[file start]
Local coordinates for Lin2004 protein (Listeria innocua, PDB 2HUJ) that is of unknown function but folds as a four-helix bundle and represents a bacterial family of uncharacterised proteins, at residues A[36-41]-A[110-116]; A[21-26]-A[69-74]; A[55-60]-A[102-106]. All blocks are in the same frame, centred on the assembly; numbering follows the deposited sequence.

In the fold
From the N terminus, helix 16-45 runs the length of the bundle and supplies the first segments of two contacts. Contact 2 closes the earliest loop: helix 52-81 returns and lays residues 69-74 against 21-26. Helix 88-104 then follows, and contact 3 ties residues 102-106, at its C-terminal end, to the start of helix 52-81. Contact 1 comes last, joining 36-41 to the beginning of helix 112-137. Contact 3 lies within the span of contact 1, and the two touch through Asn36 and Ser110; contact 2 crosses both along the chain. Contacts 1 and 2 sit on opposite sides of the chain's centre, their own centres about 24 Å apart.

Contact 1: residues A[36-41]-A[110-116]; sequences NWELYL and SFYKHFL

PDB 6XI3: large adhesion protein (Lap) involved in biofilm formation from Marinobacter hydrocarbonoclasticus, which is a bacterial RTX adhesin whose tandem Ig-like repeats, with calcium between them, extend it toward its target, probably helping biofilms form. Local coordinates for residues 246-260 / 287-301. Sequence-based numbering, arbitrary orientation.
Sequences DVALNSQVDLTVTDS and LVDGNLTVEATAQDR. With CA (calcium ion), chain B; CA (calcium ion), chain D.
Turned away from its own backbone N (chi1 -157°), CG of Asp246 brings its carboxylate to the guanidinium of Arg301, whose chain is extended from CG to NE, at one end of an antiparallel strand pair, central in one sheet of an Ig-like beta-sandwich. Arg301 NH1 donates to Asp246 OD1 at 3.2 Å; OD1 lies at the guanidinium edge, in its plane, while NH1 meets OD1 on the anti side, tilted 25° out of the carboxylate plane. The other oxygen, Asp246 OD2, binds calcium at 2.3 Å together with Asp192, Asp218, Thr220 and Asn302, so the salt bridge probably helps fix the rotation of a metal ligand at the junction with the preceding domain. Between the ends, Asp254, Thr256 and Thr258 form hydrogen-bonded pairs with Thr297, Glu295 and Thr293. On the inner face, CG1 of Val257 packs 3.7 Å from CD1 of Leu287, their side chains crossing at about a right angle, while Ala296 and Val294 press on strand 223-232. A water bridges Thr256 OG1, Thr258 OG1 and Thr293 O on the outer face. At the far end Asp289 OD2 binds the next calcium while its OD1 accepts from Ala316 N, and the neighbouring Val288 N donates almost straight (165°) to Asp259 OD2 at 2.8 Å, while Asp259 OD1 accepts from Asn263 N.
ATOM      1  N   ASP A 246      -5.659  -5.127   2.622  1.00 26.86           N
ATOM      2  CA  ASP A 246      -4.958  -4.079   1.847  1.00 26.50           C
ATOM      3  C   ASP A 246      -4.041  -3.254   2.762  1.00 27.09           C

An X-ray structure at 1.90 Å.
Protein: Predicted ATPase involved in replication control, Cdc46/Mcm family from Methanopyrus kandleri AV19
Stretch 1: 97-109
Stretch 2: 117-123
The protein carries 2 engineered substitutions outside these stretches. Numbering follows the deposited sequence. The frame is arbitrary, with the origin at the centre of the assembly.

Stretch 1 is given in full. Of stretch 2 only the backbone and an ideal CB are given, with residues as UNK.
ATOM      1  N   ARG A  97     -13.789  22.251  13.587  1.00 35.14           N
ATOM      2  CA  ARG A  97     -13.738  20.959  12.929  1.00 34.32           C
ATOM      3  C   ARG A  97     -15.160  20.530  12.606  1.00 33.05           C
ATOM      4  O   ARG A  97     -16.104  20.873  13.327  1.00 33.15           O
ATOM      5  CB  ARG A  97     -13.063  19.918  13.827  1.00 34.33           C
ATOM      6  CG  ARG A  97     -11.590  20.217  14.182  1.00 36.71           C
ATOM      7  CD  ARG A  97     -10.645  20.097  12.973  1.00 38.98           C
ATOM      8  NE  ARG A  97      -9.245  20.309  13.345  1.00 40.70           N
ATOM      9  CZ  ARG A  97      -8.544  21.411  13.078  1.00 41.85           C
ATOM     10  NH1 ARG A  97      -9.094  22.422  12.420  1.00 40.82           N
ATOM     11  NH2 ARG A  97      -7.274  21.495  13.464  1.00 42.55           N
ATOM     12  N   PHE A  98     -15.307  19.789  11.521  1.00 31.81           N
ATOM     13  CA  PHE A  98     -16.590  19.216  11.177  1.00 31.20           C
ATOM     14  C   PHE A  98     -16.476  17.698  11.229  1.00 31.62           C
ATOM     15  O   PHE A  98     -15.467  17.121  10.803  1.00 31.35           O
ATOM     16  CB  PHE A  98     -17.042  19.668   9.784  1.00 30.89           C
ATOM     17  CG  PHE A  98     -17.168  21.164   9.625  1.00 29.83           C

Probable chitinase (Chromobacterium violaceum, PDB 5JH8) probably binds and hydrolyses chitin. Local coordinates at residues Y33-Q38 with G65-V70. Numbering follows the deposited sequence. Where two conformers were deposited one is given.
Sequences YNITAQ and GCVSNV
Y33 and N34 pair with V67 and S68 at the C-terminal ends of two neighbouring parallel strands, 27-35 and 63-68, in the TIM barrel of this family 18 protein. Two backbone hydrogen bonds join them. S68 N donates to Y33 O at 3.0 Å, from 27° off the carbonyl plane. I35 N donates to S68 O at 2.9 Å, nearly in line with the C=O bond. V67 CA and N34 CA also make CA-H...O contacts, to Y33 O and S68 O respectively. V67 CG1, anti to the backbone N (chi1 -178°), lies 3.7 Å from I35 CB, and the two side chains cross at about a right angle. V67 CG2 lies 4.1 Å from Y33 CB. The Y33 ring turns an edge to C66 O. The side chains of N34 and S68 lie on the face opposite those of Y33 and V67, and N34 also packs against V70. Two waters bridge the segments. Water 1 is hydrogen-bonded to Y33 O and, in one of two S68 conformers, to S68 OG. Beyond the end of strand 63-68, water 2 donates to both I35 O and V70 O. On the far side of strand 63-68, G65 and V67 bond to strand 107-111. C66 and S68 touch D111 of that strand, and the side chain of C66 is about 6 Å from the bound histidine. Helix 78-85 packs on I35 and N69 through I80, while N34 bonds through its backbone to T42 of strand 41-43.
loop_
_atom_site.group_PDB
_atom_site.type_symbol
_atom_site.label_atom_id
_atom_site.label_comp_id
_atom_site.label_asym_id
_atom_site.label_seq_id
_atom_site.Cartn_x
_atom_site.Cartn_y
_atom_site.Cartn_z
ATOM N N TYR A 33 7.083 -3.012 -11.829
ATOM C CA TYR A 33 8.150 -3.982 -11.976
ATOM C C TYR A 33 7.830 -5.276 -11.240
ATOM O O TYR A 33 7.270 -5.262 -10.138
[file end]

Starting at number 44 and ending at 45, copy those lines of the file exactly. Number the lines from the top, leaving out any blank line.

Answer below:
_atom_site.Cartn_x
_atom_site.Cartn_y